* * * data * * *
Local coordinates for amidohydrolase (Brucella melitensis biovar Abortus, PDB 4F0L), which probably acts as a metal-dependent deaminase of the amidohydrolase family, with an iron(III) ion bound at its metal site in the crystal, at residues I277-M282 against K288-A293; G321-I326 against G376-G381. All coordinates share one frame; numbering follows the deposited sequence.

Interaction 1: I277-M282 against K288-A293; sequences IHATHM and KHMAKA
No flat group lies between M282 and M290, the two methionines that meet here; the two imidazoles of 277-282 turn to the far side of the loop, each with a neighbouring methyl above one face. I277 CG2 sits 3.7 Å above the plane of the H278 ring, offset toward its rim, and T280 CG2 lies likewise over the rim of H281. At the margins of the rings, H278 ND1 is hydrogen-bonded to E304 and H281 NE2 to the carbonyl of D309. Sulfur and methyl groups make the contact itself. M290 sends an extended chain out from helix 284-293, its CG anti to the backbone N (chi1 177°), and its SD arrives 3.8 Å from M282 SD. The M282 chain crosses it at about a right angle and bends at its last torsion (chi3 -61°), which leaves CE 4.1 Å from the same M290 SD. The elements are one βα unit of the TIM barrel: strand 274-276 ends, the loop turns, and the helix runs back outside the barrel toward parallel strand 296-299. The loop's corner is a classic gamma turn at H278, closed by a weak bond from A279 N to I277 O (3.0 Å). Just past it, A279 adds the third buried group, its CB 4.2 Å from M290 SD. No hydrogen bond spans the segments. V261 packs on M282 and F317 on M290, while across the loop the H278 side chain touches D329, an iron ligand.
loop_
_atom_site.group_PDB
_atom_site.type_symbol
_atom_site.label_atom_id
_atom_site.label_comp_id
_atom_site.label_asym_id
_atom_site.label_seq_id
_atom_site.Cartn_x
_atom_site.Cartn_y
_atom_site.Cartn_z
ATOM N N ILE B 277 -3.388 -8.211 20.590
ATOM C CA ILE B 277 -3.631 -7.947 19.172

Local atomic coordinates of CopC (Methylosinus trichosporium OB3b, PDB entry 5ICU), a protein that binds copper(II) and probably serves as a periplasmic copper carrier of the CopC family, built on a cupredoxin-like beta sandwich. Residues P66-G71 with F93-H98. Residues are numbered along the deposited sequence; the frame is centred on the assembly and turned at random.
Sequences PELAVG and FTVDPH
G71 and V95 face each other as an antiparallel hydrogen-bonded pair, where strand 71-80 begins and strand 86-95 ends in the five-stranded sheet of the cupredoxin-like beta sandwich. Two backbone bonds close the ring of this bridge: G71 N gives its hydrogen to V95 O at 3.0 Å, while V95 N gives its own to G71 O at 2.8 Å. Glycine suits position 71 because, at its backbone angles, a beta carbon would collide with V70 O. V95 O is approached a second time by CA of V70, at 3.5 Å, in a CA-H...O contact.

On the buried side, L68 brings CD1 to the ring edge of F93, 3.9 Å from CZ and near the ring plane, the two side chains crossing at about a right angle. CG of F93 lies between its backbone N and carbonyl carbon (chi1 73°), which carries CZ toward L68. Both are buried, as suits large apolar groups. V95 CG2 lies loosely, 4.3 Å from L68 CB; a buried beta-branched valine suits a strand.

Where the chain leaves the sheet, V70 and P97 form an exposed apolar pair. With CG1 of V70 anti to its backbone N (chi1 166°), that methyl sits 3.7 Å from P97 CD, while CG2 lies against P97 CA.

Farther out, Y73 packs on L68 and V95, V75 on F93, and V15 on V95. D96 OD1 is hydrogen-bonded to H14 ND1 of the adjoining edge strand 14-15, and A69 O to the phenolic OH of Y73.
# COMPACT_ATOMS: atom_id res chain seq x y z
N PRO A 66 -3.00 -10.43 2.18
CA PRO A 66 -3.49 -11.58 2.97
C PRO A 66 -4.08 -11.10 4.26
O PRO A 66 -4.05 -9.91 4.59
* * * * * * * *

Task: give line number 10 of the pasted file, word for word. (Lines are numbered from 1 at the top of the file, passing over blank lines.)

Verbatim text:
_atom_site.label_seq_id